Background: Noroviruses are a leading cause of acute gastroenteritis worldwide. Mucosal and cellular immune responses remain poorly understood, with most studies of noroviruses having focused on serological responses to infection.
Methods: We used saliva, feces, and peripheral blood mononuclear cells collected from persons who were administered Norwalk virus (NV) to characterize mucosal (salivary and fecal immunoglobulin A [IgA]) and cellular (NV-specific IgA and immunoglobulin G [IgG] antibody-secreting cells and total and NV-specific IgA and IgG memory B cells) immune responses following infection.
Results: Prechallenge levels of NV-specific salivary IgA and NV-specific memory IgG cells correlated with protection from gastroenteritis, whereas prechallenge levels of NV-specific fecal IgA correlated with a reduced viral load. Antibody-secreting cell responses were biased toward IgA, while memory B-cell responses were biased toward IgG. NV-specific memory B cells but not antibody-secreting cells persisted 180 days after infection.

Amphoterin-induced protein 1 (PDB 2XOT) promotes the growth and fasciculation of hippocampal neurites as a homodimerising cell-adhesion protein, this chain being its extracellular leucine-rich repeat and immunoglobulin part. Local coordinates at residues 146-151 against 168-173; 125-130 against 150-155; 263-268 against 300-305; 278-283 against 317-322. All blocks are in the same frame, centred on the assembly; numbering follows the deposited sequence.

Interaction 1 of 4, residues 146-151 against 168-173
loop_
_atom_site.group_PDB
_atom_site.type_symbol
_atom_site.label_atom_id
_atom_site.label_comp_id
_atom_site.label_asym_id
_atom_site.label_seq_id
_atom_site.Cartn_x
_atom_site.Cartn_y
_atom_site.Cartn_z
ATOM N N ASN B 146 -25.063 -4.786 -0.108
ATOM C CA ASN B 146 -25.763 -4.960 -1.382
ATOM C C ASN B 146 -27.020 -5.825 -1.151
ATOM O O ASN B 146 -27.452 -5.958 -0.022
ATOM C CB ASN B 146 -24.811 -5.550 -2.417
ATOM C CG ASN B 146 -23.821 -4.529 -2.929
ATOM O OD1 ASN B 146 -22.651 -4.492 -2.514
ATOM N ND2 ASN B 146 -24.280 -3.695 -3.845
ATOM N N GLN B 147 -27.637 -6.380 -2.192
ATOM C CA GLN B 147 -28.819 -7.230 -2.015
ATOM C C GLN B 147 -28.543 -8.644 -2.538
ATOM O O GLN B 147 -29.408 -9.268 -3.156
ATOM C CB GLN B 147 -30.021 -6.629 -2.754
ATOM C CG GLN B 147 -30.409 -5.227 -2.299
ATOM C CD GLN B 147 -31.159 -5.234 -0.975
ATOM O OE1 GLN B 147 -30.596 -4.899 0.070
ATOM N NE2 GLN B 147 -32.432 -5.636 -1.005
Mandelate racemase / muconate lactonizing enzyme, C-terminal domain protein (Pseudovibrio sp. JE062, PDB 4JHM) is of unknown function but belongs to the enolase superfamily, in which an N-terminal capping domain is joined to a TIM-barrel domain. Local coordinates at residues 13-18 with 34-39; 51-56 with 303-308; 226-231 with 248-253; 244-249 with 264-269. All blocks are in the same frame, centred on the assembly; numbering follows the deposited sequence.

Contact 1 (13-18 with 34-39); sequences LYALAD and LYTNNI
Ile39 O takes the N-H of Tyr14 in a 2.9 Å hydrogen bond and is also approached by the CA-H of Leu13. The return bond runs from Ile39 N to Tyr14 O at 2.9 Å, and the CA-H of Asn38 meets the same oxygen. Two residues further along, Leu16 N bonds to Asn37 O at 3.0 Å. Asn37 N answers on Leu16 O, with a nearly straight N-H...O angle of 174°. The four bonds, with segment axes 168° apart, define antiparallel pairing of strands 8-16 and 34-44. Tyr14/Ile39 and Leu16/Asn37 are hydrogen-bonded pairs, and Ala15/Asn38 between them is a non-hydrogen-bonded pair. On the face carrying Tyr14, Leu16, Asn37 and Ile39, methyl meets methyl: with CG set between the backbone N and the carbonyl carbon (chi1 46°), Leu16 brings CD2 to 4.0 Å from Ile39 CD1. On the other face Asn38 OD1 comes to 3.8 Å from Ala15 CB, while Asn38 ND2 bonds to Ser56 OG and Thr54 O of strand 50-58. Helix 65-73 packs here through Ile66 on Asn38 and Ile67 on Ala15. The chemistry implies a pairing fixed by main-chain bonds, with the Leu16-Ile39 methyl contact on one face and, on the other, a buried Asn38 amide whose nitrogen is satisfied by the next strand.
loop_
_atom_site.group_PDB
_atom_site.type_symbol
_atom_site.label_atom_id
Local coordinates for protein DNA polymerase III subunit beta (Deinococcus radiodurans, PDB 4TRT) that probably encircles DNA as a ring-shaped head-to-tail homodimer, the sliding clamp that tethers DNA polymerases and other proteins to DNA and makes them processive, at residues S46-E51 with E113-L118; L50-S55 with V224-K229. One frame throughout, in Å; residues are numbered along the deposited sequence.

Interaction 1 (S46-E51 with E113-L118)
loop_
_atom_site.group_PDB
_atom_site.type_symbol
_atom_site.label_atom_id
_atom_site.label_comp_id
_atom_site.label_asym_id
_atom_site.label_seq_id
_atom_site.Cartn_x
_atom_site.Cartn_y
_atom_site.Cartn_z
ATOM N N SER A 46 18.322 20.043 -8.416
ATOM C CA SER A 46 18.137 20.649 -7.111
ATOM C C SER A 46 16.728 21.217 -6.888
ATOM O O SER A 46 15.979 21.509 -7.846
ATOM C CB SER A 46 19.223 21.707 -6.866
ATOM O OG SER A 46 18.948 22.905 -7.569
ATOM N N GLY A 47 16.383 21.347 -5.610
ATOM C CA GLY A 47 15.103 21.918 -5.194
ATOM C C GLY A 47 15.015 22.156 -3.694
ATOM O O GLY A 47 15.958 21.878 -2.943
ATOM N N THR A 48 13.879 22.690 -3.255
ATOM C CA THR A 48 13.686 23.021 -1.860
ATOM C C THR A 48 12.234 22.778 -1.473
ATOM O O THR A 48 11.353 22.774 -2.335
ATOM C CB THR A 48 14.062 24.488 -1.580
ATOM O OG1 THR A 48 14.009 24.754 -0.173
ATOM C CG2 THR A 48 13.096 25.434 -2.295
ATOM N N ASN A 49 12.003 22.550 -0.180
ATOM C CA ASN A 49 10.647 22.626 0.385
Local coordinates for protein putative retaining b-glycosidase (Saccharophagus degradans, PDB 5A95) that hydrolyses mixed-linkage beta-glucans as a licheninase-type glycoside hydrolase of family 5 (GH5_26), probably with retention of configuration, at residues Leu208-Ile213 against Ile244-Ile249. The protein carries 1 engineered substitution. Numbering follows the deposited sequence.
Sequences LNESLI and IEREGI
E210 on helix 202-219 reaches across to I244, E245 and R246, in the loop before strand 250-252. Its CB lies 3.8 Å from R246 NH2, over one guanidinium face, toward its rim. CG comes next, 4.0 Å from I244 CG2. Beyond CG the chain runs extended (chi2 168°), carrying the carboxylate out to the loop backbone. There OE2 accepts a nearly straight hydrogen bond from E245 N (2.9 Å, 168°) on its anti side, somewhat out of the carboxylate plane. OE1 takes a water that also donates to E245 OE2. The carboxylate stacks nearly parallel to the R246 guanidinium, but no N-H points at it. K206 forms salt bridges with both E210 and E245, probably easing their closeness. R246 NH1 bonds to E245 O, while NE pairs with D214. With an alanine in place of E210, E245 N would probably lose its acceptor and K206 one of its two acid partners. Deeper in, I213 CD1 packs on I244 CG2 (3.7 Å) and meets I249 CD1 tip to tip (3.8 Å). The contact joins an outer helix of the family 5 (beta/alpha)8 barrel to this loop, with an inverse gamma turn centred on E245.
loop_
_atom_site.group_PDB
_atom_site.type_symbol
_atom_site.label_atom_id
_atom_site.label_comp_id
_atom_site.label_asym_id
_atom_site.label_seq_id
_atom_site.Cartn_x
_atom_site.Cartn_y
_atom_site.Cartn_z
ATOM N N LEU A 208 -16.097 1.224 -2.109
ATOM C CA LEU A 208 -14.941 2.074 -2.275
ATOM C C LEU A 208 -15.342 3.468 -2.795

Conclusions: NV-specific salivary IgA and NV-specific memory IgG cells were identified as new correlates of protection against NV gastroenteritis. Understanding the relative importance of mucosal, cellular, and humoral immunity is important in developing vaccine strategies for norovirus disease prevention.
Keywords: IgA; IgG; Norovirus; Norwalk virus; antibody-secreting cells; correlate of protection; fecal IgA; immune response; memory B cells; salivary IgA.
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